Getting Started with React
React is a frontend framework. It is very popular in industry.
To start learning React, you should follow the official React tutorials. The main concepts you'll need to understand to start building in React are Components and Hooks.
Components are instructions to React for rendering something on
the page. They are generally written as functions which return a
block of JSX. They can be reusable, in which case we would allow
them to be configured with
wrapped in curly braces.
props are provided with a
syntax like HTML attributes.
Hooks are additional functionality that can allow components to
interact with React's state management features. The first hooks
you'll learn about are
To avoid prop-drilling, the common issue in React where props are passed down a series of descendant components before they are finally used programmatically, the React team created the Context module.
To use it, you need to use the
useContext hook. To
build a Context provider, you create a specific component.
Sometimes, you need direct access to the DOM element. This is
where we would use the
We pass a
ref prop to an HTML element in our JSX;
React will then populate the
with a reference to the rendered DOM element, and from there we
have full access to its properties.
Advancing from a basic single-page application, React Router allows for simulating multiple pages in the browser.
React Router is an open source package which is installed as an additional dependency. It it not maintained by the React maintainers, but by a third party.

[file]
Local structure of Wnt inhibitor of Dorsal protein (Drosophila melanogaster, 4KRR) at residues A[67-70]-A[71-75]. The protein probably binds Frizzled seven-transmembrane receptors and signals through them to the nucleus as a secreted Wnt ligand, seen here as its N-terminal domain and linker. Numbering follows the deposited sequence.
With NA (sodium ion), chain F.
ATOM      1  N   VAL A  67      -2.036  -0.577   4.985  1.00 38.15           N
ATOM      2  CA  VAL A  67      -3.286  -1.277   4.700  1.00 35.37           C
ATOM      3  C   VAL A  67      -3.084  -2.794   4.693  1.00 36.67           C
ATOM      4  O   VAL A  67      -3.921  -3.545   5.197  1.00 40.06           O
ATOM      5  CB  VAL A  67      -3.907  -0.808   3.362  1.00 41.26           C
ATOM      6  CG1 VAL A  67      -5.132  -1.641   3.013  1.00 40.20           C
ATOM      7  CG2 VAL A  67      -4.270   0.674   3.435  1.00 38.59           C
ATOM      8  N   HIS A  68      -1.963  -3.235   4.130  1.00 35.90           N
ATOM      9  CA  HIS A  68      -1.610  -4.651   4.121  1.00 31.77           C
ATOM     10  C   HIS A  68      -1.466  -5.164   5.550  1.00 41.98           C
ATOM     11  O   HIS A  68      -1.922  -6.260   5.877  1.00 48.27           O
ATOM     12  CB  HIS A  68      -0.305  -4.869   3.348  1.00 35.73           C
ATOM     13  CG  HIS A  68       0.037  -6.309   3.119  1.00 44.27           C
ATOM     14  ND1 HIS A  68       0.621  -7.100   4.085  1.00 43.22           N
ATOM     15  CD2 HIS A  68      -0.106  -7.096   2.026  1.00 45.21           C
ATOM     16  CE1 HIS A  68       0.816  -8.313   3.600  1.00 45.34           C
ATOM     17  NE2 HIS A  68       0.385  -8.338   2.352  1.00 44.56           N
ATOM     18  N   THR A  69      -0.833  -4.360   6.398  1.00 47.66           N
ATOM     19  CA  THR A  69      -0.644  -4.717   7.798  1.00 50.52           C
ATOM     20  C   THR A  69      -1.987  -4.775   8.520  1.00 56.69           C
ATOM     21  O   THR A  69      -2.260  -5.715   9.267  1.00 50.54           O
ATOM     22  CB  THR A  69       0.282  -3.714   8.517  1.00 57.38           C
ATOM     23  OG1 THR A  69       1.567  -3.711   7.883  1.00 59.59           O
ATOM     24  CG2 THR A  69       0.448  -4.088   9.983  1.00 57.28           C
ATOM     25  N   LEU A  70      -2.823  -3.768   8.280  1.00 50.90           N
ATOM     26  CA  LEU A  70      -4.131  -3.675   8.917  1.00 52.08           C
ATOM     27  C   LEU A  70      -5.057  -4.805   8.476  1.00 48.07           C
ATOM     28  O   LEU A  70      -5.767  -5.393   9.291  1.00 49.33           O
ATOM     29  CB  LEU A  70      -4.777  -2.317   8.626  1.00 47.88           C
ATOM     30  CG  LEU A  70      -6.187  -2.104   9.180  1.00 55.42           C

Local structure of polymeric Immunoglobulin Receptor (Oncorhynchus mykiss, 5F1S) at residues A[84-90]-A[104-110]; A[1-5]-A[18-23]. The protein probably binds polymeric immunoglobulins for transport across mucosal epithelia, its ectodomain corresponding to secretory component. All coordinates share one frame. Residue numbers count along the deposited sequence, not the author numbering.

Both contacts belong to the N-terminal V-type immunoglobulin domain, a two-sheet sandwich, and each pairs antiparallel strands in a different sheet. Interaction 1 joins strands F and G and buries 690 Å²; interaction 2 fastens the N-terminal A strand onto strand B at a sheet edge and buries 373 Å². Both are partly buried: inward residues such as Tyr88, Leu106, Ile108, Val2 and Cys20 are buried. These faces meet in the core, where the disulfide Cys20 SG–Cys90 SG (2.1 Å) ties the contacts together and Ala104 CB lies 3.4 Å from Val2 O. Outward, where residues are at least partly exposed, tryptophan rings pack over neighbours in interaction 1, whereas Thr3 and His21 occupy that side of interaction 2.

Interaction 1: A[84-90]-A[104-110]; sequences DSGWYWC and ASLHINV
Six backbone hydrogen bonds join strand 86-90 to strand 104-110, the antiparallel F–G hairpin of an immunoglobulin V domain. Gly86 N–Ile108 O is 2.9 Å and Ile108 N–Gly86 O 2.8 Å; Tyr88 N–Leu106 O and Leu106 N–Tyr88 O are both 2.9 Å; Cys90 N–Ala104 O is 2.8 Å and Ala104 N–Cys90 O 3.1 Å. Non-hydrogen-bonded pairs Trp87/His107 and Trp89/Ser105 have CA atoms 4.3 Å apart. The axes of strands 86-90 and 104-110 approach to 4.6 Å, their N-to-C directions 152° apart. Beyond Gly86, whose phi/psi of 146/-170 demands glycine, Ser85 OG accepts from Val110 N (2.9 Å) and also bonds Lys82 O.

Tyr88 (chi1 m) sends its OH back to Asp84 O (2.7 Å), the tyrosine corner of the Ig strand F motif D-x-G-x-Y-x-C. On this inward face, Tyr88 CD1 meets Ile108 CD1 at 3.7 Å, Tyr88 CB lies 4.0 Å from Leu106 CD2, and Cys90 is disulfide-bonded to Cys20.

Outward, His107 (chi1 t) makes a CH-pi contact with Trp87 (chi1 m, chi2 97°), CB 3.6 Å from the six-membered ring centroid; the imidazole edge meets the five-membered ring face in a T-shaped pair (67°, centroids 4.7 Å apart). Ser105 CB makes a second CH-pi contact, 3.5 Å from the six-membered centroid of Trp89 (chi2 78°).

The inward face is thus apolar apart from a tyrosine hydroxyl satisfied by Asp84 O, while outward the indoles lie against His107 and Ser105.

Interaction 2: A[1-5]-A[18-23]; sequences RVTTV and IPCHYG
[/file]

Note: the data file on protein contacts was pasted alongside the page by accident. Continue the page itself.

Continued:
Alternative build system
You will encounter create-react-app when starting to learn React. As standard, create-react-app uses webpack to bundle all your React code before serving it to the browser.
Vite is an alternative to using webpack. You can scaffold a new React app with Vite.
The main advantage of switching to Vite is that it is much faster for development as it serves your code as modules.
You can go even further by configuring Vite to chunk the dependencies too.
It ought to be fast; I haven't tried it. Check out the Vite Server-side Rendering guide.
That's kind of the whole point of Next.js: server-side rendering your React code. Next has its own routing capabilities.
That's the whole point of Remix: server-side rendering. Remix is built by the team behind React Router, so if you like React Router, you may like Remix.
Alternatives to React
People apparently really like it.
It's very cool; I've seen it used once but it really seemed great.
People apparently prefer this even to Svelte. I don't like the name. It is built following in React's footsteps and should be easy to learn after learning React.